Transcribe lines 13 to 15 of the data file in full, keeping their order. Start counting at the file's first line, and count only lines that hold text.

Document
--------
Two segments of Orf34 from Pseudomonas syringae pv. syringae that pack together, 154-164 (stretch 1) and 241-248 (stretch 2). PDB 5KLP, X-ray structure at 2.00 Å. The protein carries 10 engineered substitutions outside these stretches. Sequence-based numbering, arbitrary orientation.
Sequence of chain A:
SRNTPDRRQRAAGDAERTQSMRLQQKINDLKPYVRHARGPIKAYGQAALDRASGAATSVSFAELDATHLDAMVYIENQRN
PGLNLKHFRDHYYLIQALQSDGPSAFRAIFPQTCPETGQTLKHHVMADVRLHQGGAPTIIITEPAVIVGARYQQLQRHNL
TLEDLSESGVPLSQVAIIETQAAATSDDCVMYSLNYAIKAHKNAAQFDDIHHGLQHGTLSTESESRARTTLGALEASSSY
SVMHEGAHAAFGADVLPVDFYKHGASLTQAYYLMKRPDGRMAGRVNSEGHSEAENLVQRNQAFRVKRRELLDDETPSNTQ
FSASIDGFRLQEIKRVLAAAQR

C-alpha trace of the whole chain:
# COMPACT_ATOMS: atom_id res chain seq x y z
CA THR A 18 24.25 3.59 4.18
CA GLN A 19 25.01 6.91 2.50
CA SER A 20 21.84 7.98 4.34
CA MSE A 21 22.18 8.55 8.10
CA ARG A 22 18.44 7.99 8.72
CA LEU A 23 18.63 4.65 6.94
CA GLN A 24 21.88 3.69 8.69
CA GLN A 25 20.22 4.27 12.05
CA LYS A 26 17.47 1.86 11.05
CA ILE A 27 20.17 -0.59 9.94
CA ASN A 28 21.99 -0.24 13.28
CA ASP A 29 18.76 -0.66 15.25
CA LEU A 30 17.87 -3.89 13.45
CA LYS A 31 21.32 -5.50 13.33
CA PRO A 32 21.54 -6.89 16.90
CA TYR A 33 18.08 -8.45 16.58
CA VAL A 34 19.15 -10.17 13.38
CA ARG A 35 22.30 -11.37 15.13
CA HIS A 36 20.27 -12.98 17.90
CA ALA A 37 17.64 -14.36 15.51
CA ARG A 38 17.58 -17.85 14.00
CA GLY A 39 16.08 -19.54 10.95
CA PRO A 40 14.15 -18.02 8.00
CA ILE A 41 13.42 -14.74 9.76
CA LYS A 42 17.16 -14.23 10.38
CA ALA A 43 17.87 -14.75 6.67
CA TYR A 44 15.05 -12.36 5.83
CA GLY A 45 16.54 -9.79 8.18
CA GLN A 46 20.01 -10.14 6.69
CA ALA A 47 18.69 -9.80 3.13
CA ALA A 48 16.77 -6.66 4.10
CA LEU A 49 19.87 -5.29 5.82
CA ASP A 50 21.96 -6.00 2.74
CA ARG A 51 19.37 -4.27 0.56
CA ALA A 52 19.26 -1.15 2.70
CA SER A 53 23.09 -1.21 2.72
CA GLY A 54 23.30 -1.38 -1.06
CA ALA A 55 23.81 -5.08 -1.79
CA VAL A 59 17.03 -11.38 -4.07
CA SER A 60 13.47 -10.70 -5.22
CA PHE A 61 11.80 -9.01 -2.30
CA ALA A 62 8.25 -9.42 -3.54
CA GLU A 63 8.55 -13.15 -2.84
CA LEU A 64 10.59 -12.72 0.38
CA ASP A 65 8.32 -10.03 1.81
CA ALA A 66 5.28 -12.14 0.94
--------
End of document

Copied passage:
CA MSE A 21 22.18 8.55 8.10
CA ARG A 22 18.44 7.99 8.72
CA LEU A 23 18.63 4.65 6.94